County OKs purchase of lot for library

$3.5 million complex to house local branch, system headquarters

Land bought for $412,500


May 19, 2004|By Hanah Cho | Hanah Cho,SUN STAFF

After more than five years of discussion and planning, the Carroll County commissioners approved yesterday the purchase of land in Finksburg for a library branch and a headquarters for the system.

County officials will now begin designing the $3.5 million project, to be built on a 10.7-acre lot near Old Westminster Pike and Green Mill Road, said Ralph Green, director of the county's Department of General Services.

The county agreed to pay $412,500 for the land, which is on the vacant Vogt's Auto Parts property. The site has met environmental requirements and other conditions, such as adequate water supply and suitability for a septic system, Green said.

Once completed late next year or early in 2006, the complex would give Finksburg a 10,000- square-foot library within a 14,500-square-foot headquarters. The new branch would become the sixth in the county library system and the first in Finksburg.

"I think it'll be a good addition," Commissioner Julia Walsh Gouge said.

Added library director Linda Mielke: "The library board is pleased that the commissioners settled on the purchase of the Vogt property. It's a functional site for a library and will well serve the citizens of Finksburg."

Library officials lease office space near Carroll County Regional Airport, where rent and utilities cost more than $187,000 a year. The 10-year lease at the Airport Drive site expired last year, and the county renegotiated a year-to-year lease.

For years, residents in Finksburg, which is unincorporated, have lobbied the county for a library branch. Residents travel to branches in Westminster or Eldersburg.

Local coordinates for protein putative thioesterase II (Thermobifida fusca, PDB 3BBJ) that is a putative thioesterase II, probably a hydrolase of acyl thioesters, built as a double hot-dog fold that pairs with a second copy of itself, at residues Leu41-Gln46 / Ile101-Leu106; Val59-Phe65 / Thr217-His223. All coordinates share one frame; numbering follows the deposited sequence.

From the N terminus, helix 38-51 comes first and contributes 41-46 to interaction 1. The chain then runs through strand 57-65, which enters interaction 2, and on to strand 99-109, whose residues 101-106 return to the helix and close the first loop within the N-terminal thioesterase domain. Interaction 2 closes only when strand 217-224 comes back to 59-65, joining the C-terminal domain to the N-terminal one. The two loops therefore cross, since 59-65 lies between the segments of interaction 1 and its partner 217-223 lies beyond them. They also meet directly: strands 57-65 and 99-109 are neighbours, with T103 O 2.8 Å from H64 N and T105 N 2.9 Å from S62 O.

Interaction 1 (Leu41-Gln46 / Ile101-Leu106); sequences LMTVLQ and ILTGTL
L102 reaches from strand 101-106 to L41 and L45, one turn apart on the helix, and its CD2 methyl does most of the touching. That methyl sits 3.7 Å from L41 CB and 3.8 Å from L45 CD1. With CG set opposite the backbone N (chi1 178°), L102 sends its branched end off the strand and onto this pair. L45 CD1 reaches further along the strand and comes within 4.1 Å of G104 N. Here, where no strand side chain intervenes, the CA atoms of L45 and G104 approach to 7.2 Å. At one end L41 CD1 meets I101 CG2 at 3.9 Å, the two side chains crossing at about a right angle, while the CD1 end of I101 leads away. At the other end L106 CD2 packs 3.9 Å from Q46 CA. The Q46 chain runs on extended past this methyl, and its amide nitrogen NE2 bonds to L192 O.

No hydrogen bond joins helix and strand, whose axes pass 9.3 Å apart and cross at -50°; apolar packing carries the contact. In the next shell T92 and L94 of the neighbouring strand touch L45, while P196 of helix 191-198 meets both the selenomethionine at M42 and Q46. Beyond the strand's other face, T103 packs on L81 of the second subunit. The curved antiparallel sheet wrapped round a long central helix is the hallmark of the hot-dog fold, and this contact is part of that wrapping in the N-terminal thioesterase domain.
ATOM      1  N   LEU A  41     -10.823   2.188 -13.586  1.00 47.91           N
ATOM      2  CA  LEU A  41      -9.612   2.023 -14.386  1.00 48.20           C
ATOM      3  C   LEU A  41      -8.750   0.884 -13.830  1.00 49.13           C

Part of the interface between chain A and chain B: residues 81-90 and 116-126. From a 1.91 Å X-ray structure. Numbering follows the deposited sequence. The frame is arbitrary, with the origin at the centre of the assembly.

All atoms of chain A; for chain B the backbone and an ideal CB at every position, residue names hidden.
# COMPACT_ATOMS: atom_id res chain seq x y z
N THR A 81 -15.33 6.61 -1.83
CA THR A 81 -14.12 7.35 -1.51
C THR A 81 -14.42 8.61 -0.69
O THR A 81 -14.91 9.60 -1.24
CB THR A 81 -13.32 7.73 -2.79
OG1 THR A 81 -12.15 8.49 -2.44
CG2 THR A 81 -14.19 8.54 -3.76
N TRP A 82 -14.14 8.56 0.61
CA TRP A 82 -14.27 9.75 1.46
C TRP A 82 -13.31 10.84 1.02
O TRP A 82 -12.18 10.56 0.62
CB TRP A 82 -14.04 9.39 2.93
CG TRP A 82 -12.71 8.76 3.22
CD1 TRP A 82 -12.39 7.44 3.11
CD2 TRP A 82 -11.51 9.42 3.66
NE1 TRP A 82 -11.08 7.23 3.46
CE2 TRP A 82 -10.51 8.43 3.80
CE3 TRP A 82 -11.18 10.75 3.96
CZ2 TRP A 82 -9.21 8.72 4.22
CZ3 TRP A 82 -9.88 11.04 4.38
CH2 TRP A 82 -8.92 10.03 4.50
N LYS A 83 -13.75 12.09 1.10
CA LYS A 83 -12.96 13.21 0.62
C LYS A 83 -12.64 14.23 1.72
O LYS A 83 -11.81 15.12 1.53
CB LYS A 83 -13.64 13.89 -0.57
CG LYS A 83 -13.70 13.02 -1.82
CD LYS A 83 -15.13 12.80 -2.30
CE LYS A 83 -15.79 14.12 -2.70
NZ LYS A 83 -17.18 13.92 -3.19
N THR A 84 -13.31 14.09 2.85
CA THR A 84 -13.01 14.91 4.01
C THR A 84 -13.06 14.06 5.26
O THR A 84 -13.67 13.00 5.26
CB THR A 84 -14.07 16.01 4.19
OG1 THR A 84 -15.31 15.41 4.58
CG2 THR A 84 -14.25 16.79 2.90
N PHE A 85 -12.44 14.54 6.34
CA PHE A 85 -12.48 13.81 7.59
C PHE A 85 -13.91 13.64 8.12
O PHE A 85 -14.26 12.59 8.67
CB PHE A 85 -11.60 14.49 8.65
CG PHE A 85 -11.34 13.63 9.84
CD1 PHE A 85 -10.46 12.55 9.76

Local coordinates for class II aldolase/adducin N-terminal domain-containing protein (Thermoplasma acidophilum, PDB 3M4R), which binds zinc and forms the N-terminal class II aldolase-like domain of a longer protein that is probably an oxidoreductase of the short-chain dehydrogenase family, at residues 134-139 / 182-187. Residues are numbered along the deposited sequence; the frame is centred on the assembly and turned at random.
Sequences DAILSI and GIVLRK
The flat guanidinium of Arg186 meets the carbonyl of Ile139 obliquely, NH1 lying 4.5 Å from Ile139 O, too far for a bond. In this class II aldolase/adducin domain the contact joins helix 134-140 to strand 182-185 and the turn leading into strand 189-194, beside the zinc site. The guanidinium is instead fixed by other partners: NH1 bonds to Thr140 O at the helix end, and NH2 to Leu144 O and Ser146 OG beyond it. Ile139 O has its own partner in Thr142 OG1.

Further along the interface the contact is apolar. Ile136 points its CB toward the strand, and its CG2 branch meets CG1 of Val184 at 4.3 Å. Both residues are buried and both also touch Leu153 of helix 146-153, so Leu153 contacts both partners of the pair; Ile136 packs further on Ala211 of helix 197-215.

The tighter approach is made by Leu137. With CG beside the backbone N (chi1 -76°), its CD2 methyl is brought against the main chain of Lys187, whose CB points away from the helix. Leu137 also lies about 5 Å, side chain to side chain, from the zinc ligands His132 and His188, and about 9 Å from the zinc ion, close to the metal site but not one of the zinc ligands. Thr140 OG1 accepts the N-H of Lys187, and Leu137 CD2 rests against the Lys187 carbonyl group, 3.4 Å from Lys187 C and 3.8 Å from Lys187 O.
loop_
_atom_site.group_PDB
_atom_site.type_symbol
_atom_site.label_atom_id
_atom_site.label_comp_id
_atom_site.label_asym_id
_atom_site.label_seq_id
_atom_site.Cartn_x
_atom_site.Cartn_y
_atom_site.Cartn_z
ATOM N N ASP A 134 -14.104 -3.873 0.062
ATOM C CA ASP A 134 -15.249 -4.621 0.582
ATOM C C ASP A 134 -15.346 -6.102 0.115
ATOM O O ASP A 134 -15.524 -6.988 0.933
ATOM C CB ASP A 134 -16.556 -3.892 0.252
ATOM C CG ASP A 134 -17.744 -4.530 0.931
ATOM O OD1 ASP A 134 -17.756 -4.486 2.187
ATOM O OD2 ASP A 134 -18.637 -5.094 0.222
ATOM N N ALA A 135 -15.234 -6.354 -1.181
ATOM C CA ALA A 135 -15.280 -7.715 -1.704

`Great news'

"First of all, I would like to take a moment for a drink to celebrate," said John Lopez, president of the Finksburg Planning Area Council. "It's great news. We've been waiting for this for a long, long time."

The new branch, Lopez said, will become a community center, and its proximity to Sandymount Elementary School means pupils will be able to walk to the library.

West Nile threat

In other business yesterday, the commissioners heard plans for controlling the West Nile virus this summer.

In an effort to reduce the number of adult mosquitoes, county officials will begin monitoring and placing larvicide in 80 storm water management ponds, Green told the commissioners.

The larvicide, which does not harm fish or mammals, prevents mosquitoes from becoming breeding adults, Green said. The county is paying about $1,200 for the larvicide, which is effective for 150 days.

Mosquito control

"If we could control the mosquitoes from becoming adults, that reduces male mosquitoes and reduces the chances of West Nile," Green said.

The virus is carried by birds and transmitted by mosquitoes to horses and people.

Surveillance program

In addition, the county has signed up for the state Department of Agriculture's mosquito surveillance program, which could include trapping adult mosquitoes or spraying.

Meanwhile, the county Health Department has begun distributing fliers containing tips to guard against mosquitoes.

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